More German workers would like to work from home - but not enough are permitted to do so

Press Release of February 29, 2016

One out of every three workers would prefer to work from home, but only one out of every eight actually does – Germany’s proportion of home workers lags behind that of other European countries – home workers are more satisfied with their jobs – reconciling career and family is not the primary motive

In Germany, only twelve percent of all employees work primarily or even partially from home, even though many employees believe they do not need to be in the office in order to do their jobs. Many more employees would like to work from home—even if only every once in a while—but in most cases, their employers forbid them from doing so. If employers were to reconsider their policies, the proportion of home workers could increase to 30 percent. These are the key findings of a recent study conducted by the German Institute for Economic Research (DIW Berlin) and published in the DIW Economic Bulletin 8/2016.

“Working from home is not being taken advantage of in Germany, because many HR managers continue rigidly adhering to expectations of mandatory attendance,” explains DIW labor expert Karl Brenke. The proportion of home workers in Germany lies below the EU average, and lags considerably behind that of other countries such as France, the UK, and the Scandinavian countries, where the proportion of home workers is growing.

Brenke investigated how many employees in Germany work from home; which social factors distinguish these home workers; and what kinds of work these employees are engaging in. For this purpose, he used data from the official micro-census as well as the longitudinal Socio-Economic Panel (SOEP) survey, which only began collecting the relevant data in 2014. For the very first time, therefore, it was possible to assess what kinds of work can be completed outside of the office, and whether those engaged in such work would be interested in working from home in the first place. According to the 2014 data, nearly 60 percent of employees reported that working from home is not feasible for them, and roughly 40 percent reported that they would consider working from home. But the number of employees who are actually working from home, at just 12 percent, is clearly much lower.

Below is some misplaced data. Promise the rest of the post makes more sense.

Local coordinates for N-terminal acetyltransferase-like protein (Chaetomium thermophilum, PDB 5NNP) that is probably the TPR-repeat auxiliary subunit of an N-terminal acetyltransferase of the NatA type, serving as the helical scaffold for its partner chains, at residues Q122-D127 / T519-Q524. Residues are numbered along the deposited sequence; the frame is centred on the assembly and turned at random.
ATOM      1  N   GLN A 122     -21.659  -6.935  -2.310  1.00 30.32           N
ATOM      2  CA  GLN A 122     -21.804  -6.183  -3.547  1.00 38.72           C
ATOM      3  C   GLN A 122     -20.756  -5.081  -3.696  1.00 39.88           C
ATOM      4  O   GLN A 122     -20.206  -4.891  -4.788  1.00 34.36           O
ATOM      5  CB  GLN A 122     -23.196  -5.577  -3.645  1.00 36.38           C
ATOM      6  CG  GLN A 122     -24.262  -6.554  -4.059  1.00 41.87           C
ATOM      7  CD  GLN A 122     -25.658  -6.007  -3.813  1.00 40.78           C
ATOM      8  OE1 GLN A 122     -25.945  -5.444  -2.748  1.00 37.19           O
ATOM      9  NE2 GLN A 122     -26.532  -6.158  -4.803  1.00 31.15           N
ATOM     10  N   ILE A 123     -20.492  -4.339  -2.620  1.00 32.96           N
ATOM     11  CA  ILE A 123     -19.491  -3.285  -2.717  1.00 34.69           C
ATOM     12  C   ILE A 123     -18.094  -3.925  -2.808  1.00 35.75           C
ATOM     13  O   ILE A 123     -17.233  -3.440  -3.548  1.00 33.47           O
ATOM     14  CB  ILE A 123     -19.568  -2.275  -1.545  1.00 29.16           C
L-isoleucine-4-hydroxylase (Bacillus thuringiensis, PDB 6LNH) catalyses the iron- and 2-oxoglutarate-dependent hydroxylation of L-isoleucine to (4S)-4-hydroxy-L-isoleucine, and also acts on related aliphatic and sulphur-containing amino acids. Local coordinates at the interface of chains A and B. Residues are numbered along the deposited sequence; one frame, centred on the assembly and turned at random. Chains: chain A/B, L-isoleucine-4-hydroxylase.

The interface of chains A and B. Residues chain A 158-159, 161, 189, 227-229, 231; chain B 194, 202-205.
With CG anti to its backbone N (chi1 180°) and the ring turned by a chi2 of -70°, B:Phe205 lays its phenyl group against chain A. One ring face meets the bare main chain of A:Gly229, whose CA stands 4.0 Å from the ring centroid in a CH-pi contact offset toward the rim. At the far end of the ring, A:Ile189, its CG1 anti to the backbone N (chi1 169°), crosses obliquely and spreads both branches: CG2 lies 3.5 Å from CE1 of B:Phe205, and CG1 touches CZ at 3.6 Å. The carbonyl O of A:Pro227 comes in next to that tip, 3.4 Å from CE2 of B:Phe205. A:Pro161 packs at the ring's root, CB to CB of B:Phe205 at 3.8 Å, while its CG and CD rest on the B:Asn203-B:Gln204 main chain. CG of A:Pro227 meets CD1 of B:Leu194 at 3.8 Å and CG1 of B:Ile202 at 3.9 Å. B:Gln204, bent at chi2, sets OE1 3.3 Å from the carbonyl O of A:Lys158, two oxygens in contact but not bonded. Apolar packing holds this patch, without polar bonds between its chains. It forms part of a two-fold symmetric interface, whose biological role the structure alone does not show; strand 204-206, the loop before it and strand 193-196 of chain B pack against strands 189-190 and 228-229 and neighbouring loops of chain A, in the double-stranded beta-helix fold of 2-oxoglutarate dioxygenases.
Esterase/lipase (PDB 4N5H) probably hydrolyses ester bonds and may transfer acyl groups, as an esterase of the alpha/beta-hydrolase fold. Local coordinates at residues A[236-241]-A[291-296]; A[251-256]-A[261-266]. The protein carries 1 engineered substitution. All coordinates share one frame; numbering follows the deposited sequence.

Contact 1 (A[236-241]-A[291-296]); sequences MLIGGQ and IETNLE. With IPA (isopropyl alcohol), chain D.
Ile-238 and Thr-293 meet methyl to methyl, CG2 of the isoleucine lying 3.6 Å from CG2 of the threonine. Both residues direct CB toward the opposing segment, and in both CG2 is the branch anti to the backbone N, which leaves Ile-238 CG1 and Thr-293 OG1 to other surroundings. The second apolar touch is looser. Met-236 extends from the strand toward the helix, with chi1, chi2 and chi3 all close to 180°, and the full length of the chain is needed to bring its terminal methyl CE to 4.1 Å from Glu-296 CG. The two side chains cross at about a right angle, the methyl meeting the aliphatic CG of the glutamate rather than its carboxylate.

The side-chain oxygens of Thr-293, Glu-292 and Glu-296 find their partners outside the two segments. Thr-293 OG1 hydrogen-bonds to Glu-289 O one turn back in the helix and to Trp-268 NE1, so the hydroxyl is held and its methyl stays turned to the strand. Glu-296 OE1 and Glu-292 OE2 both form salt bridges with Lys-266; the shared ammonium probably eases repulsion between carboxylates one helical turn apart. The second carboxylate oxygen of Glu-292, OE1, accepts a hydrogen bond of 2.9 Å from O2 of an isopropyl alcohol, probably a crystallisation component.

Working from home is particularly common within certain service industries and at large companies. However, this does not include banks or insurance companies or jobs in the public sector where working from home is possible, from the perspective of employees, but nevertheless uncommon. In general, jobs that require a higher professional qualification better allow for working at home than do those that require only average or minimal professional qualifications.

Satisfied home workers despite unpaid overtime

Regardless of the agreed-upon working hours, home workers are working nearly 46 hours per week on average, comparatively longer than the working hours other employees. Most overtime is compensated only partially—or not at all—through extra payment and/or time off. Nevertheless, employees who work from home are somewhat more satisfied than are their office-bound colleagues. It is worth mentioning that job satisfaction is lowest among those who are obligated to work at the office even though they would like to work at home and believe that their jobs are suited for this arrangement. The reconciliation of work and family does not play a decisive role in the desire to work from home: there are just as many home workers among singles as there are among single parents, and even more among those living alone than among families with children.

Employers must rethink their policies

“Employers must rethink how they measure their employees’ performance—that is, by the quality of their output rather than their physical presence in the office,” says Brenke. Otherwise, the labor market will start to react, forcing employers to update their employee policies since they would risk losing qualified professionals as the pool of potential employees shrinks. To prevent unpaid overtime, Brenke proposes operational or collective agreements.

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